The draft includes an economy-wide cap and trade system that would require power plants, industrial facilities and refineries to cut carbon dioxide and other climate changing pollution. But it does not lay out how emission allowances would be distributed, leaving that for later. The bill is viewed widely as an early focus of Senate negotiations.
The 684-page draft calls for a ceiling on greenhouse gas emissions beginning in three years, to be tightened annually so that emissions would be 20 percent lower in 2020 than they were in 2005. Emissions would have to be 83 percent lower by 2050. While the long term cuts are the same as required by the House in June, the Senate bill requires a faster early ramp-up, something many in industry had wanted to avoid. The House called for a 17 percent emission cut by 2020 and President Barrack Obama originally had sought only a 14 percent cut.
But Democratic aides involved in crafting the bill, said the legislation also includes measures that would make early reductions requirements easier to achieve. Also, they argued that information released since the House acted shows carbon dioxide emissions in the United States today already are 6 percent lower than what they were in 2005, a reduction attributed largely to the economic recession.
The Democratic bill will be co-sponsored by Sen. Barbara Boxer, D-Calif., the environment committee's chairman, and Sen. John Kerry, D-Mass., two of the Senate's strongest advocates for aggressive action to counter global warming.
But the bill to be unveiled Wednesday is viewed by both supporters and opponents of climate legislation as largely a starting point in what is expected to be intense and difficult negotiations in the Senate.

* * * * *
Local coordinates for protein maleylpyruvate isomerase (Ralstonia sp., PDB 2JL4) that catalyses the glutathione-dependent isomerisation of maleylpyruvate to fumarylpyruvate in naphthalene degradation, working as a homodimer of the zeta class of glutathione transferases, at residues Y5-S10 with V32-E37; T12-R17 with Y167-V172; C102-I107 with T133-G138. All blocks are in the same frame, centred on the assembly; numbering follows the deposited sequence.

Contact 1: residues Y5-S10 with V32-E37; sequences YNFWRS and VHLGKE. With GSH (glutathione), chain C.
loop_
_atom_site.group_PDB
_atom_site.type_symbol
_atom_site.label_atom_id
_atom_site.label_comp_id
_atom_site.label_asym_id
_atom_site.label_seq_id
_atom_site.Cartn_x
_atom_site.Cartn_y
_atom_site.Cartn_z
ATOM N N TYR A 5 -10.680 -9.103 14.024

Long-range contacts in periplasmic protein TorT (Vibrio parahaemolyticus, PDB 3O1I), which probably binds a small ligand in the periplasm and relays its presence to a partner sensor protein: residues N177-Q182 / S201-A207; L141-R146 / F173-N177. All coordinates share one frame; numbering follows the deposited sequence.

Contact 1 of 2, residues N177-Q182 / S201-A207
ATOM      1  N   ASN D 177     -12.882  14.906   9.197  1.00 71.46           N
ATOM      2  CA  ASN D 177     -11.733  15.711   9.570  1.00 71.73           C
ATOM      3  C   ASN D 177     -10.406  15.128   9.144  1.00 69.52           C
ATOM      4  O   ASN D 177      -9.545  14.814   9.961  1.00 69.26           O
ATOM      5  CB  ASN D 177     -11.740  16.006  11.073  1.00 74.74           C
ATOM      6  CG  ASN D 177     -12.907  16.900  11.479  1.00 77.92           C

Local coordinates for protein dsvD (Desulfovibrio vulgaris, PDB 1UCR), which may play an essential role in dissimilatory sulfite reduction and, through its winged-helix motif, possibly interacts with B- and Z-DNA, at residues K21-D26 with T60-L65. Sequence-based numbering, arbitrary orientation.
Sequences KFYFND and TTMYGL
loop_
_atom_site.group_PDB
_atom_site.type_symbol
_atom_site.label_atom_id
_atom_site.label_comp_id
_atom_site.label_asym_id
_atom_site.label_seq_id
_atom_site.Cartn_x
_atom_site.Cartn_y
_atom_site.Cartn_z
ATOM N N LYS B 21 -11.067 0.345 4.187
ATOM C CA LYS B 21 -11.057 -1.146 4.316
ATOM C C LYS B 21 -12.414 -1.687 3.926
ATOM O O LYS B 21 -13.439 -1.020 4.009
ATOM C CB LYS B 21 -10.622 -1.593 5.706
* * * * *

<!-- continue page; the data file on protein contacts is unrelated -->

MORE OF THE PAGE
Republicans, with the exception of a few, have voiced strong opposition to cap-and-trade climate legislation calling it a massive energy tax on consumers as energy prices increase amid the shift away from fossil fuels. And many centrist Democrats - especially from rural areas and from states with energy intensive industries - have expressed reluctance to support any bill that does not protect against energy cost spikes and protect domestic industries.
The Senate draft does not spell out how emission allowances will be distributed, leaving one of the most contentious issues to further negotiations. The House would provide for free 85 percent of emission allowances to various industries, especially electric utilities to help reduce the cost to consumers.
Democratic aides, speaking on condition of anonymity because the bill had not yet been released, said it would include measures to benefit the nuclear industry and for the natural gas producers - both attempts to garner broader support.
Unlike the House version, the Senate draft does not prohibit the Environmental Protection Agency from regulating greenhouse gases under the existing Clean Air Act. Democrats wanting a bill this year have used the argument that if Congress doesn't act, the EPA will.